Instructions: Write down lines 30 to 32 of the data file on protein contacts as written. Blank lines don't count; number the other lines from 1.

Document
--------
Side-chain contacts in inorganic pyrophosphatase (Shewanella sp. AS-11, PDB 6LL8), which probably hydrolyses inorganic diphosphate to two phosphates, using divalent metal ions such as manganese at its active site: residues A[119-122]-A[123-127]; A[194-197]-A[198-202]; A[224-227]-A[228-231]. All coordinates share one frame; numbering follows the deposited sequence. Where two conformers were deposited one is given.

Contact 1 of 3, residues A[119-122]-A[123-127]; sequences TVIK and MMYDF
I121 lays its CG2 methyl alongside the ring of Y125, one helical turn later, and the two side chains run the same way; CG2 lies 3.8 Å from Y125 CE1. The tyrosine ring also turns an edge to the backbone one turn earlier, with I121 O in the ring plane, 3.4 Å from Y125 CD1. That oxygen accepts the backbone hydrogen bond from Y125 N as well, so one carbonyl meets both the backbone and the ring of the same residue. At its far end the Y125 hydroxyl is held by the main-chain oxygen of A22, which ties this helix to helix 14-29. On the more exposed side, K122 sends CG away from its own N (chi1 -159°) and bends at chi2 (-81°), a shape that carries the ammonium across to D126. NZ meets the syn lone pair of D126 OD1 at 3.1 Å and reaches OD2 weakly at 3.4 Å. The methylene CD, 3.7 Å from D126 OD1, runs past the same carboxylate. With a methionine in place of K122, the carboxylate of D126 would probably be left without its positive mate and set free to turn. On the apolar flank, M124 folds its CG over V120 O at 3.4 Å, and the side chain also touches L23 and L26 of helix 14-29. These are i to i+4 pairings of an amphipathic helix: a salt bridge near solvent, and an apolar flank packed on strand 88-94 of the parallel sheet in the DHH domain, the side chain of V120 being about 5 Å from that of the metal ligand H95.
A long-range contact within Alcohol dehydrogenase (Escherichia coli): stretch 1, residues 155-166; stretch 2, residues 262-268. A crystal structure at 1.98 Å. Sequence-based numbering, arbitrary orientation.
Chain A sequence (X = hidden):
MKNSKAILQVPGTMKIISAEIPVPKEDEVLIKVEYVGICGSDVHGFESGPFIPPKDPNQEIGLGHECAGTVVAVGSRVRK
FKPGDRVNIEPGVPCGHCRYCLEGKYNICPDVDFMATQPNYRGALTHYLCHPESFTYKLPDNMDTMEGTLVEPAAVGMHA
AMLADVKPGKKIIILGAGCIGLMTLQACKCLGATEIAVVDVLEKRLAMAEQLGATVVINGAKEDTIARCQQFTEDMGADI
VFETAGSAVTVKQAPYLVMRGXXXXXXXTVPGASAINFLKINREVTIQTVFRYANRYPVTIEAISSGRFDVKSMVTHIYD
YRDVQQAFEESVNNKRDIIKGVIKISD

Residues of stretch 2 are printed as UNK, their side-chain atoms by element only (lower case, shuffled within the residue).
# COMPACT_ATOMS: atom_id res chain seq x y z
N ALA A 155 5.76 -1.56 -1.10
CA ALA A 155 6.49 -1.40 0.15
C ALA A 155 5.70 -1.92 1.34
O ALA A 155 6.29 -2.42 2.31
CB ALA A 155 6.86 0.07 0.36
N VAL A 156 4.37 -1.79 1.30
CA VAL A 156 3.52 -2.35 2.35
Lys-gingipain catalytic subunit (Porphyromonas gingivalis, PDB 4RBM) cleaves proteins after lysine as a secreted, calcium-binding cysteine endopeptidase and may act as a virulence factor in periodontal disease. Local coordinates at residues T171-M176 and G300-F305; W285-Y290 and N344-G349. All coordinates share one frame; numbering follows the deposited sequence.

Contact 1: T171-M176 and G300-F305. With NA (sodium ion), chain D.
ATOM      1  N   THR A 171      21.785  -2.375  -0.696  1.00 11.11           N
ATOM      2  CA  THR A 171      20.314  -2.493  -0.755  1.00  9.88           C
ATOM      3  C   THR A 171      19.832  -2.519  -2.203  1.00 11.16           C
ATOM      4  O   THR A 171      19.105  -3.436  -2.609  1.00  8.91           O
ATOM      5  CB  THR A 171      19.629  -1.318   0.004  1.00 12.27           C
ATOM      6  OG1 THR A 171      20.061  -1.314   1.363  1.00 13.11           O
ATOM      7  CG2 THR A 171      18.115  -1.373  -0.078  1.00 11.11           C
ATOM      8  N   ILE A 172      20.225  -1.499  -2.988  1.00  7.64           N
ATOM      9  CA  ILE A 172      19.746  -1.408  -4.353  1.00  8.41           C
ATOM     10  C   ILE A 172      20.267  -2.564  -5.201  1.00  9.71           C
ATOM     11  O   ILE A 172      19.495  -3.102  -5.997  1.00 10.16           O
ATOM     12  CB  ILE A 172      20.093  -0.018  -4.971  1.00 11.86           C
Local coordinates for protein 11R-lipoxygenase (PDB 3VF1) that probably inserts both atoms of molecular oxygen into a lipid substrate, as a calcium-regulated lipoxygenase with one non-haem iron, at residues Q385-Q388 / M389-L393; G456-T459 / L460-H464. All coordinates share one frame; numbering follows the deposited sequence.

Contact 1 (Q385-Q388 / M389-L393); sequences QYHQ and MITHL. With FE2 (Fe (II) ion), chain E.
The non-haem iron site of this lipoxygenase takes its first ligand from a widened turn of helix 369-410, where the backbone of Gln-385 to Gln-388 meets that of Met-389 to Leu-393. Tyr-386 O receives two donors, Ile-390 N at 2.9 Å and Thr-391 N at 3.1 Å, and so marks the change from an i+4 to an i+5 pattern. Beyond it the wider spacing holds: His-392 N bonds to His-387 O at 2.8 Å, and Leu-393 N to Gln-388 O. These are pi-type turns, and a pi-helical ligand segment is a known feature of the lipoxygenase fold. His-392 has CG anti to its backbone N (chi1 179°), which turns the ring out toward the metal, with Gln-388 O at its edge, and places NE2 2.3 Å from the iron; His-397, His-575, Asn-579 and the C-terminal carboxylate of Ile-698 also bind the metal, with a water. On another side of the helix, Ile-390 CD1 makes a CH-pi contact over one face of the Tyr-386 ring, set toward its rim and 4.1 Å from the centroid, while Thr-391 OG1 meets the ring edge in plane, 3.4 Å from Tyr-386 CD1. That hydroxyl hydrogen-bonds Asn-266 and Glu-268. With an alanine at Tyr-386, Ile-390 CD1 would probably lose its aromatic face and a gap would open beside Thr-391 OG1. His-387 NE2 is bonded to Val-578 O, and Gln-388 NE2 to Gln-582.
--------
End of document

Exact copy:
ATOM      9  CA  ILE A 172      19.746  -1.408  -4.353  1.00  8.41           C
ATOM     10  C   ILE A 172      20.267  -2.564  -5.201  1.00  9.71           C
ATOM     11  O   ILE A 172      19.495  -3.102  -5.997  1.00 10.16           O